Catching up from Covid with the National Education Union's Dr Mary Bousted
The National Education Union’s Dr Mary Bousted on catching up on children’s lost learning.
Teaching is in Dr Mary Bousted’s blood. Her father was the headteacher of her primary school in Bolton; her mother and three of her seven siblings were teachers too.
As joint general secretary of the National Education Union (NEU), the largest education union in the UK, Bousted, 62, has been criticised by parts of the media and some Conservative MPs during Covid for her interventions over plans to reopen schools. Bousted says the focus on her, rather than other education union chiefs, was down to “the misogyny of the media”.
“One of the reasons why the NEU got so attacked was because the union matters to the members, and the members did not trust the politicians, they trusted their union. Well, I can’t apologise for that,” Bousted says.
Schools are now starting to recover from Covid and get back to normal, she says, but the effects of the pandemic remain. Bousted believes there has not been enough investment in making up lost learning, particularly for deprived children – in England, the government has committed just £300 per pupil spread over three years to catch up.
For Bousted, it is symptomatic of what she sees as chronic underinvestment in the education system. “In age-related terms, we’re failing to invest in our future,” she says.
Bousted is also concerned about an exodus of teachers from the profession – nearly 25 per cent of teachers leave within the first two years, a third within five years and half within 10. Research by the Education Policy Institute shows the probability of teachers leaving has almost doubled since the pandemic began.
“I don’t think teachers mind incredible hard work,” says Bousted. “Teachers are generally people who want to do their best for their pupils and are really prepared to work hard. [But] teachers do mind work which is useless, as so much of the work they are required to do is. It is not work done to improve teaching and learning. It is work done in case the inspector calls.”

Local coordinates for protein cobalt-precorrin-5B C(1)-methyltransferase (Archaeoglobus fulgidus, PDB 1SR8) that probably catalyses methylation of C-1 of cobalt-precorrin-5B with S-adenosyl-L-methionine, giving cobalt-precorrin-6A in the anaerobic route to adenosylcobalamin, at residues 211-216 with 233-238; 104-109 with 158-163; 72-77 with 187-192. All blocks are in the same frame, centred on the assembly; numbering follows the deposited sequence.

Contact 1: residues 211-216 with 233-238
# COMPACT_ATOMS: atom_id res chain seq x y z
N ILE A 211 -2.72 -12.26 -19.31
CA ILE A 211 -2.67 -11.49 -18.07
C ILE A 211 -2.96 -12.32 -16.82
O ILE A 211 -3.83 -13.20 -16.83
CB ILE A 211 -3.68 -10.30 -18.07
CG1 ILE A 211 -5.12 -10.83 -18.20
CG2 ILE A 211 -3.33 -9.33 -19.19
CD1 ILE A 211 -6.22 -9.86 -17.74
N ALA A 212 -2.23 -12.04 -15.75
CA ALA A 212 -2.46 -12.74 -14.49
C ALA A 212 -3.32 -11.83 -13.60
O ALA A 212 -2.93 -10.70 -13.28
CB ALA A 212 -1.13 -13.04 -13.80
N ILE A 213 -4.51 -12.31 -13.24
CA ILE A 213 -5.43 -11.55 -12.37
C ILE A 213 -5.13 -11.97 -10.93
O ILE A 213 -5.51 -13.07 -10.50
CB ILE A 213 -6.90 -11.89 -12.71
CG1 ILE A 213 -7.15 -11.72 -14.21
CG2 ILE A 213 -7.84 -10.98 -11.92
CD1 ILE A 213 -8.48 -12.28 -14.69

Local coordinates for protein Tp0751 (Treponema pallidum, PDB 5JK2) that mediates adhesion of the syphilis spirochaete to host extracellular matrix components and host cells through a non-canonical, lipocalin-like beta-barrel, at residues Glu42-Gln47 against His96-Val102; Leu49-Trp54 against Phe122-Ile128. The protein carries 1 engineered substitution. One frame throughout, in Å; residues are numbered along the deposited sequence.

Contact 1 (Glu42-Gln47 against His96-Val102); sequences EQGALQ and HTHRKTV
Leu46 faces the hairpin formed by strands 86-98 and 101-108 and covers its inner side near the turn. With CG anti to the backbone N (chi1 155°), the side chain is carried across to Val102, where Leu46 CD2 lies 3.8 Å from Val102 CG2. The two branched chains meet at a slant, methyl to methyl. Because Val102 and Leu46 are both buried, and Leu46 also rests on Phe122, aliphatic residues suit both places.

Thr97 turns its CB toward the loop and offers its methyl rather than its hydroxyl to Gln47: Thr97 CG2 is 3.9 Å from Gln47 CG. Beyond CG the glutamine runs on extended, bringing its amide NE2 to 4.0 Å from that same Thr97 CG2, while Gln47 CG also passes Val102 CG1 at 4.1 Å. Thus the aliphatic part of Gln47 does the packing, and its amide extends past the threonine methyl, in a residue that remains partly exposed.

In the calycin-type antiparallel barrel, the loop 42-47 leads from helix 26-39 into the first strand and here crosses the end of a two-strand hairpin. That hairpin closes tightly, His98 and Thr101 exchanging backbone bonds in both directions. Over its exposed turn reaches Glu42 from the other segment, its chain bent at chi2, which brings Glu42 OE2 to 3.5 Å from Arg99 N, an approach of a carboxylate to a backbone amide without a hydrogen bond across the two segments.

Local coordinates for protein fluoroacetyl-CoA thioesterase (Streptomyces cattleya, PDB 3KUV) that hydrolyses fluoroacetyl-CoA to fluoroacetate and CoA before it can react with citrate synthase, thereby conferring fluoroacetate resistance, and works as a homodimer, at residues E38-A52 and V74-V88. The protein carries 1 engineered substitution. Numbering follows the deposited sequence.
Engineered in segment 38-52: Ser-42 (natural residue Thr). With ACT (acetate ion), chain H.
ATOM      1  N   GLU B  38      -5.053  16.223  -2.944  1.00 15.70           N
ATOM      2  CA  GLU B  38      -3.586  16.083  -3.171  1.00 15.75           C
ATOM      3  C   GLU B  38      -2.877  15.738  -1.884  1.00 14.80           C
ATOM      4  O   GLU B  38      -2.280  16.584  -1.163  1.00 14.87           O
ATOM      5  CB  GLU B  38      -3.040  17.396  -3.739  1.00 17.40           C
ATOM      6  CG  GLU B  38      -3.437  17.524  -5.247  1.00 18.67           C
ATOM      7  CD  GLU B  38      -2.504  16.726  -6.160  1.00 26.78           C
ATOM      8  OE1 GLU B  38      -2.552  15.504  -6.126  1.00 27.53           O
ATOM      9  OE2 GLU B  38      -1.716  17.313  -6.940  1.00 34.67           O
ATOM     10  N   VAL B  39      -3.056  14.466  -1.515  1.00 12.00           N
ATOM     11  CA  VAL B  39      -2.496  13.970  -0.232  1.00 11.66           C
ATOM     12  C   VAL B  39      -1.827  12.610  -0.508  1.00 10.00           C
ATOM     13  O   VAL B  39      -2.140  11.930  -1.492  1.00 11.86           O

Everyone thinks they know a lot about school because they went to school.
Bousted would like teachers to be given more freedom over the way they teach the curriculum, and manage behavioural incidents. Since first becoming head of the Association of Teachers and Lecturers in 2003, Bousted has worked with 10 education secretaries and eight schools ministers. “Everyone thinks they know a lot about school because they went to school, but they don’t accept that their knowledge might be particular and circumscribed,” she says.
Bousted describes the government’s approach as “muddle-headed” and trying to “have its cake and eat it, but it doesn’t provide the ingredients”. “Ministers focus on a rigorous academic curriculum with powerful knowledge. I’ve got nothing against powerful knowledge – I’ve got something against who decides what’s powerful, and who doesn’t. It seems to me those are deliberate choices being made, which can exclude very often the work of Black writers, women scientists and so on.
“I accept schools are there for the acquisition of knowledge. But they should be there for much more than that.”
Bousted continues: “[Ministers] sort of remember that we’ve got other issues as a society as well. They sort of remember skills, but they will only talk about skills post-16, not pre-16. They sort of remember civic engagement. But then they get caught up with the woke agenda, so on the one hand, they want young people to talk about climate change, but then they’re much less happy for them to become politically engaged through political education and citizenship in school.”
She disagrees with the suggestion that “wokeism” is being pushed in schools, and says the idea that teachers have the “time or the energy to engage in Tory-bashing in schools” is a fantasy. “We want conversations with all political parties, and we want those conversations to go from the basis of, we won’t always agree – but let’s have the discussion.”
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